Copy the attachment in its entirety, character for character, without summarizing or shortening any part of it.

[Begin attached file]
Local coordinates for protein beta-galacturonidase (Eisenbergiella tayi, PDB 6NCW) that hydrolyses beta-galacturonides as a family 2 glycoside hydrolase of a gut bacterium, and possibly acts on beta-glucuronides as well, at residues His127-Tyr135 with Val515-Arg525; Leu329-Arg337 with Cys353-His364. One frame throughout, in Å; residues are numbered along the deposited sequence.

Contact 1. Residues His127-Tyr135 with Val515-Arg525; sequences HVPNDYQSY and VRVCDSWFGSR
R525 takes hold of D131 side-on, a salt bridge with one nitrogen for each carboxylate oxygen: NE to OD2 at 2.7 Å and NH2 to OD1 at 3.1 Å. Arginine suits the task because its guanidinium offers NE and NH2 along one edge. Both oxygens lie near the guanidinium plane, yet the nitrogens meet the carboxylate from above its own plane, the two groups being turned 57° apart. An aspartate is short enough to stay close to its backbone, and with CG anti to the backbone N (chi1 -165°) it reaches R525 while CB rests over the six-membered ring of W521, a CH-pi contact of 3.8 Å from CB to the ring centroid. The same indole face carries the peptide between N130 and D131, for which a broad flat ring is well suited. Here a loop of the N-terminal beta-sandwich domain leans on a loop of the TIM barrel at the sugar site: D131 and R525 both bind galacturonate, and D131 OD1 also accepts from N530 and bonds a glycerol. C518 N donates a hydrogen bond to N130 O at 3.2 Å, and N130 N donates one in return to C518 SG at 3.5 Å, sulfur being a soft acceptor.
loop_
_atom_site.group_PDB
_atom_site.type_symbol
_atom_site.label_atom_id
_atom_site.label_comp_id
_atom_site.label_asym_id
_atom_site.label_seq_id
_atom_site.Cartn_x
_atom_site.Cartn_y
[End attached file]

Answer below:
Local coordinates for protein beta-galacturonidase (Eisenbergiella tayi, PDB 6NCW) that hydrolyses beta-galacturonides as a family 2 glycoside hydrolase of a gut bacterium, and possibly acts on beta-glucuronides as well, at residues His127-Tyr135 with Val515-Arg525; Leu329-Arg337 with Cys353-His364. One frame throughout, in Å; residues are numbered along the deposited sequence.

Contact 1. Residues His127-Tyr135 with Val515-Arg525; sequences HVPNDYQSY and VRVCDSWFGSR
R525 takes hold of D131 side-on, a salt bridge with one nitrogen for each carboxylate oxygen: NE to OD2 at 2.7 Å and NH2 to OD1 at 3.1 Å. Arginine suits the task because its guanidinium offers NE and NH2 along one edge. Both oxygens lie near the guanidinium plane, yet the nitrogens meet the carboxylate from above its own plane, the two groups being turned 57° apart. An aspartate is short enough to stay close to its backbone, and with CG anti to the backbone N (chi1 -165°) it reaches R525 while CB rests over the six-membered ring of W521, a CH-pi contact of 3.8 Å from CB to the ring centroid. The same indole face carries the peptide between N130 and D131, for which a broad flat ring is well suited. Here a loop of the N-terminal beta-sandwich domain leans on a loop of the TIM barrel at the sugar site: D131 and R525 both bind galacturonate, and D131 OD1 also accepts from N530 and bonds a glycerol. C518 N donates a hydrogen bond to N130 O at 3.2 Å, and N130 N donates one in return to C518 SG at 3.5 Å, sulfur being a soft acceptor.
loop_
_atom_site.group_PDB
_atom_site.type_symbol
_atom_site.label_atom_id
_atom_site.label_comp_id
_atom_site.label_asym_id
_atom_site.label_seq_id
_atom_site.Cartn_x
_atom_site.Cartn_y